“Having different stakeholders in the room is a way that we are making the process rigorous,” he said. “The process is going to be less satisfying if you want to have sole say on the outcome … but it’s core to our process that we are going to be multi-stakeholder. What are we doing measurement for if we aren’t involving patients?”

Rather than blaming endorsement activity for invalid measures, some might point to the measurement development process. The CMS relies on contractors, paying them millions to develop measures.

A Modern Healthcare report revealed that the CMS’ current quality measures rely heavily on expertise and research from a select handful of organizations that are paid millions of dollars. For example, academics from Yale New Haven Health’s research department helped develop many measures publicly reported on Hospital Compare, including 30-day readmissions and the overall hospital star ratings.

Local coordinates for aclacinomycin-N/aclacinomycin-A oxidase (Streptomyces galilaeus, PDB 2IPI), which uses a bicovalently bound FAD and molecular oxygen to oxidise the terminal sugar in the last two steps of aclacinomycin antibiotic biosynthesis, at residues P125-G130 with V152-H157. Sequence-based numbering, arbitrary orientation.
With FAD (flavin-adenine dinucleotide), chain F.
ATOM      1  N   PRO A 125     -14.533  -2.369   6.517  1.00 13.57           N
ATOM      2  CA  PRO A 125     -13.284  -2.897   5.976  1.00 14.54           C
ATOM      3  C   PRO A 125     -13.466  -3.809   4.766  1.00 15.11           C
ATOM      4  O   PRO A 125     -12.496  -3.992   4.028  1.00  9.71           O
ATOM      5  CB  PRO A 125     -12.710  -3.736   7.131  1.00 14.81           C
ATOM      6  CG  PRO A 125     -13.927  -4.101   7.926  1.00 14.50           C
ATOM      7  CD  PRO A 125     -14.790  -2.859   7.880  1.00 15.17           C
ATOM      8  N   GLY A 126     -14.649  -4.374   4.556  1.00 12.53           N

But Pronovost said it’s not fair to blame the developers. “The outside contractors aren’t the problem. There are no standards to guide them,” he said.

In response to concerns about the measurement development process, a CMS spokeswoman said the agency “utilizes an open and transparent process to gain feedback on measures and follows government contracting requirements when seeking organizations to develop measures.”

She said each year the CMS asks stakeholders to submit measures for consideration, adding “Rigorous measure development is a complex task.”

Pronovost suggests the federal agency identify the top 10 reasons for harm in the hospital setting and establish a standard process to assess the validity of measures. He also said more resources need to be allocated to research measurement science.

“When you read the literature in the movement towards value, we acted as if there was a measure tree in the backyard we can start using and paying people on,” Pronovost said. “There is preciously little research into developing measures. We tend to default to what is available, which are claims measures.”